President Donald Trump’s travel ban has some defenders on the federal bench. President Trump himself does not.
On Wednesday night, in a dissent signed by four other judges, Judge Jay Bybee of the Ninth Circuit laid out the most thorough case yet arguing in favor of the constitutionality of Trump’s executive order temporarily banning visa-holders from several majority-Muslim countries and all refugees from entering the United States. But Bybee went out of his way to admonish the president — calling him "out of all bounds of civic and persuasive discourse."
Most of Bybee’s colleagues on the bench don’t agree with him about the constitutionality of the ban. Bybee was dissenting from a Ninth Circuit decision stating that the court would not reconsider its February ruling putting Trump’s original executive order on hold.
Meanwhile, on Wednesday night and Thursday morning, federal courts in Hawaii and Maryland (respectively) put holds on the revised version of the ban that was supposed to go into effect Thursday — and which was specifically designed to pass legal muster.
President Trump has not bothered to hide his displeasure with the way the court battle’s going. Bybee’s the first federal judge to agree that, legally, the courts are getting it wrong. But he wasn’t nearly as harsh toward his fellow judges as he was toward the president himself:
Even as I dissent from our decision not to vacate the panel’s flawed opinion, I have the greatest respect for my colleagues. The personal attacks on the distinguished district judge and our colleagues were out of all bounds of civic and persuasive discourse—particularly when they came from the parties. It does no credit to the arguments of the parties to impugn the motives or the competence of the members of this court; ad hominem attacks are not a substitute for effective advocacy. Such personal attacks treat the court as though it were merely a political forum in which bargaining, compromise, and even intimidation are acceptable principles. The courts of law must be more than that, or we are not governed by law at all.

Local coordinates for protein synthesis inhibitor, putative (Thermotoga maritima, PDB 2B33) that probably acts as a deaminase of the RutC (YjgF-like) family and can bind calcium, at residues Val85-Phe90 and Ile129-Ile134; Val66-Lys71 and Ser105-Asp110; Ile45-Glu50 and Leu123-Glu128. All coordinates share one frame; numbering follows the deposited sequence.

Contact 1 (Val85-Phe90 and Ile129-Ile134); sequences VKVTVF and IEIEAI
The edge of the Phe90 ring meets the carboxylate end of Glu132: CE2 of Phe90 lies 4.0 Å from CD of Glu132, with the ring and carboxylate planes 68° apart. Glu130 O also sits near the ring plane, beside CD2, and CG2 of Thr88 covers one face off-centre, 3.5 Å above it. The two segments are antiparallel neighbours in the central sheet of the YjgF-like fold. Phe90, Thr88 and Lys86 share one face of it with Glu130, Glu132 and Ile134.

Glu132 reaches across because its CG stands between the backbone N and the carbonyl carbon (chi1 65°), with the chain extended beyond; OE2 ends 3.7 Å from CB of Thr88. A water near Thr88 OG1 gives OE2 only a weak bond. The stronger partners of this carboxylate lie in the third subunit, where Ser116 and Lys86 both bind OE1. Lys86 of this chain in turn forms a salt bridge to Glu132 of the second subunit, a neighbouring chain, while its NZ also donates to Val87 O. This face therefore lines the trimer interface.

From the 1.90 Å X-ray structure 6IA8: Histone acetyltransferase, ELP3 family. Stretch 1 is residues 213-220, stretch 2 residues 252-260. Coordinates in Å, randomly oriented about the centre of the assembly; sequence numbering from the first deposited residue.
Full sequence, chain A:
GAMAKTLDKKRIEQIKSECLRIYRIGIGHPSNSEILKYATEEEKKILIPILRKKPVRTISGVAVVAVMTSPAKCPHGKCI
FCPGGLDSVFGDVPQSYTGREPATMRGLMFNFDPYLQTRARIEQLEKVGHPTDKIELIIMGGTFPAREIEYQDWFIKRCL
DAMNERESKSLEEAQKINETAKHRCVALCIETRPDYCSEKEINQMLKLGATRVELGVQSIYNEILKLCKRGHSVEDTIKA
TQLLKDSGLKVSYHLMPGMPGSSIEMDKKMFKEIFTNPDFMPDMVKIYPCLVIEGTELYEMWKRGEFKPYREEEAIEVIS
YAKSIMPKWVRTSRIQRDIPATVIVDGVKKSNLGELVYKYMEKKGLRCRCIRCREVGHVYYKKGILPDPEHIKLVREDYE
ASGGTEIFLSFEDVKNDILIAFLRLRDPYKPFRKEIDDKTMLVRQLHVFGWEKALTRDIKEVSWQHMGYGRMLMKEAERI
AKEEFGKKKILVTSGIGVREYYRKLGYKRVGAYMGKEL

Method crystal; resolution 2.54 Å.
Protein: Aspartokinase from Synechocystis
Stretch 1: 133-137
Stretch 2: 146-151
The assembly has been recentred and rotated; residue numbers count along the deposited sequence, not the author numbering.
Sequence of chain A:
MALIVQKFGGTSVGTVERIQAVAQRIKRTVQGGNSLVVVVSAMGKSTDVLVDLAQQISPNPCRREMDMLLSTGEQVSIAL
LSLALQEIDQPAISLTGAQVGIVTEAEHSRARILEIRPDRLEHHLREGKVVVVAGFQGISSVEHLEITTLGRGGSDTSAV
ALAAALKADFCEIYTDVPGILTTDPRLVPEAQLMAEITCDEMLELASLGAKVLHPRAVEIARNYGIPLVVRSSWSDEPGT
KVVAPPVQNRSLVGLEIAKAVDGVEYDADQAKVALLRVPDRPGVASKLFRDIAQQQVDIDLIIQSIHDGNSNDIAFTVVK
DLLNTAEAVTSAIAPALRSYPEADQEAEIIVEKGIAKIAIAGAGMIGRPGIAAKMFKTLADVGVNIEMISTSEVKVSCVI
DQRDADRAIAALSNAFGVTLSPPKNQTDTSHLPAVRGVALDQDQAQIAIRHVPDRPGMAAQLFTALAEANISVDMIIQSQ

This isn’t just an act of solidarity among members of the judicial branch. It’s a reminder that Trump’s inability to keep his mouth shut about pending legal cases continues to hurt him in court — and a warning that it might end up alienating his ideological allies on the bench.
The judges who’ve ruled against Trump so far have done so in the name of judicial independence — both against the Department of Justice’s insistence that the executive order isn’t subject to judicial review, and to the president’s own bullying. Bybee’s dissent is sympathetic to the administration on the first point, and appalled by the second.
And it raises a question for other judges, or Supreme Court justices, who may believe that the ban is supported by constitutional precedent: If past cases give the president broad authority, is it better to overturn those cases or to sanction this ban and President Trump’s behavior?
There is a legal argument that courts should defer to Trump. But he’s trying to bully them into it.
The Ninth Circuit has been the biggest obstacle to Trump’s travel ban. Its ruling in February (upholding a lower-court judge) that kept the executive order on hold ultimately inspired the administration to go back to the drawing board and work out a more narrowly tailored version of the ban. That version, issued March 6, was supposed to go into effect Thursday — but was put on hold, Wednesday night, by Judge Derrick K. Watson of the US District Court of Hawaii, which is part of the Ninth Circuit. (A second hold on the order was issued Thursday morning by a judge in Maryland.)